By Curtis C. Verschoor, CMA
Findings from a survey of ethics in the workplace may portend a future downward shift in business ethics. The percentage of companies with a weak ethical culture is on the rise, as is the number of employees who experienced retaliation for blowing the whistle on observed misconduct.
The ethical culture of the US workplace is in transition, according to the 2011 National Business Ethics Survey (NBES) published by the Washington, DC‒based Ethics Resource Center (ERC). ERC is a private nonprofit organization devoted to independent research and the advancement of high ethical standards and practices in public and private organizations. Subtitled "Workplace Ethics in Transition," this seventh biannual study by the ERC is based on responses from nearly 4,700 employees at all levels, working at least twenty hours per week in the for-profit sector. Responses came from interviews conducted online and over the telephone. Data was weighted for gender, age, and education.
Some of the study results are easily understandable, but others are unexpected and surprising. ERC calls the news both "very good" and "very troubling," saying that the findings, "which are unlike any the ERC has seen in its prior surveys, indicate something is driving a shift in the American workplace." According to ERC President Patricia Harned, "While most US workers are currently 'doing the right thing' by following company standards and reporting wrongdoing when they see it, we see trouble ahead." She adds that the 2011 results show "factors that historically indicate that American business may be on the cusp of a large downward shift in ethical conduct."
The state of the economy has always been one of the major causes of workplace misbehavior ‒ companies behave differently during economic difficulties. Because of management actions, employees perceive a heightened commitment to ethics during hard times and adopt a higher standard of behavior. Since job security is low during a downturn, employees tend to be more careful to avoid making mistakes. Consequently, only 45 percent of US workers report witnessing actual misconduct ‒ an historic, if still somewhat troubling, low. The five most frequently observed misconduct events were misuse of company time (33 percent), abusive behavior (21 percent), company resource abuse (20 percent), lying to employees (20 percent), and violating corporate Internet use policies (16 percent).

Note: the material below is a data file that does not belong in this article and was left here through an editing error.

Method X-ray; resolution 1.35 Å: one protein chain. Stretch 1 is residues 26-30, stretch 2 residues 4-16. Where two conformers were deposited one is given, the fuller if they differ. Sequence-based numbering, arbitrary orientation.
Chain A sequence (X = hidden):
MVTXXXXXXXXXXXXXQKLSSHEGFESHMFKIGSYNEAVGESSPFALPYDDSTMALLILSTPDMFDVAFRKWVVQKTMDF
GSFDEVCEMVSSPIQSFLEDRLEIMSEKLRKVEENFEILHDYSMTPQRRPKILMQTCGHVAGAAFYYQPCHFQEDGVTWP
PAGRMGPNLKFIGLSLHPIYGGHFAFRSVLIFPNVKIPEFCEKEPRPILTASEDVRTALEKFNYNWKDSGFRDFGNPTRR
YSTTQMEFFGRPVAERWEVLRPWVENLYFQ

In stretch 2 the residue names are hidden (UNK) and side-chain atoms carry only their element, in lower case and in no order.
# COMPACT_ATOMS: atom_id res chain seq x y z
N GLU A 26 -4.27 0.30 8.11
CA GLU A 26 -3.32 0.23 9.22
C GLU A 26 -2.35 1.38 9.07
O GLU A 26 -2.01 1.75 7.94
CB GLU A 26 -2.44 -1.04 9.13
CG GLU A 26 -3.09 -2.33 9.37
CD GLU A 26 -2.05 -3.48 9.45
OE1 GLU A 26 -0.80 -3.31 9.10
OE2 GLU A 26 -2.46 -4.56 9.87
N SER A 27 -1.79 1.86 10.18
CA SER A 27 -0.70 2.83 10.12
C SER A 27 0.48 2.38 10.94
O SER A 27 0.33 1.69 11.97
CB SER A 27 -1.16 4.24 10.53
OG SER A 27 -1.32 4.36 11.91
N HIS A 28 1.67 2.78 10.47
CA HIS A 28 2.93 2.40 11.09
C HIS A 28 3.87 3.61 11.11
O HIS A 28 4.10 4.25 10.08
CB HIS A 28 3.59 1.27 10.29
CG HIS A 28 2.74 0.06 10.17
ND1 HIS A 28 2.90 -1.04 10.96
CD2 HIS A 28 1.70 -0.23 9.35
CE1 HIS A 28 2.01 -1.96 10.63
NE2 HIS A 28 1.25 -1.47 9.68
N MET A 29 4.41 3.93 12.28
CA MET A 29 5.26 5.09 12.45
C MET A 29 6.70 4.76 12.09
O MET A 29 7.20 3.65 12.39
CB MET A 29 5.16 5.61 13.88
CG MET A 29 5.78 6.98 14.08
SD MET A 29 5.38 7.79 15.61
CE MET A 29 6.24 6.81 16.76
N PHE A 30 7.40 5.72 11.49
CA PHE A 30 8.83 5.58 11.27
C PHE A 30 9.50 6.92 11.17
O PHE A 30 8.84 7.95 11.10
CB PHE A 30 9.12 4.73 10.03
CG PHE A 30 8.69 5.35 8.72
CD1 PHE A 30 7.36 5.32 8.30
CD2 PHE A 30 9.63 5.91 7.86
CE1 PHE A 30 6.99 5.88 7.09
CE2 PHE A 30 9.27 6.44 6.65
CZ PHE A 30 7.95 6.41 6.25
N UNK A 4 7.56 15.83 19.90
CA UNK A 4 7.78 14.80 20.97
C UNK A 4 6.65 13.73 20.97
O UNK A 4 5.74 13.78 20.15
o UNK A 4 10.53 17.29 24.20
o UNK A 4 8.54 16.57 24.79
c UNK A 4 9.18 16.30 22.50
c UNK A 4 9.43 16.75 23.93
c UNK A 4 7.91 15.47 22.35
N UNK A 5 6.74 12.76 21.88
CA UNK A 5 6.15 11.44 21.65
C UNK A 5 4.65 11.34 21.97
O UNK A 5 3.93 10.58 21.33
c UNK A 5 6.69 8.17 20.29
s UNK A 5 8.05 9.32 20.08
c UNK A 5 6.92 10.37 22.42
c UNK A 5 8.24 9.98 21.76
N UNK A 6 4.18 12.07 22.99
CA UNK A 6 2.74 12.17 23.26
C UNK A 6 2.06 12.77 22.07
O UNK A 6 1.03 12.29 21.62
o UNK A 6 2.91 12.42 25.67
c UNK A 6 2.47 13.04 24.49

The proportion of employees who observed misconduct and then decided to report it climbed to a record high of 65 percent. The willingness of employees to say something about what they saw depended significantly on the nature of the violation. The highest proportion of reported violations involved stealing or improper payment offers to public officials ‒ nearly 70 percent of workers who witnessed such actions reported the violations. Similarly, almost two-thirds of employees reported improper use of competitors' inside information, the falsification of expense reports, trading on inside information, making improper political contributions, delivery of goods or services that failed to meet specifications, abusive behavior or behavior that creates a hostile work environment, and the falsification and/or manipulation of financial reporting information.
On the low reporting side, only 43 percent of employees who witnessed violations of company Internet use policies reported it, and only half reported the inappropriate use of social networking they observed.
In terms of where employees report observed misconduct, supervisors remain the most likely recipient, at 56 percent. Company hotlines receive only 5 percent of misconduct reports and external parties only 3 percent.
Some of the actions that companies have taken to reduce the level of misbehavior and increase the reporting of violations include heightened efforts to raise awareness of ethics (42 percent) and management watching employee actions more closely (34 percent). Forty-four percent of employees believe their business is taking fewer risks, and 30 percent agree that the bad actors in their company are just lying low because of the recession.
Clouding this better news are the "ominous warning signs of a potentially significant ethics decline ahead." The percentage of employees who experienced some form of retaliation for blowing the whistle was 22 percent, an all-time high. This compares with 15 percent in 2009 and 12 percent in 2007. The proportion of respondents who felt they couldn't question management without fear of retaliation amounted to 19 percent of all employees.
Many of the retaliatory actions were severe:
- Excluded from decisions and work activity by supervisor or management (64 percent).
- Given a cold shoulder by other employees (62 percent).
- Verbally abused by supervisor or someone else in management (62 percent).
- Almost lost job (56 percent).
- Not given promotions or raises (55 percent).
- Verbally abused by other employees (51 percent).
- Hours or pay were cut (46 percent).
- Relocated or reassigned (44 percent).
- Demoted (32 percent).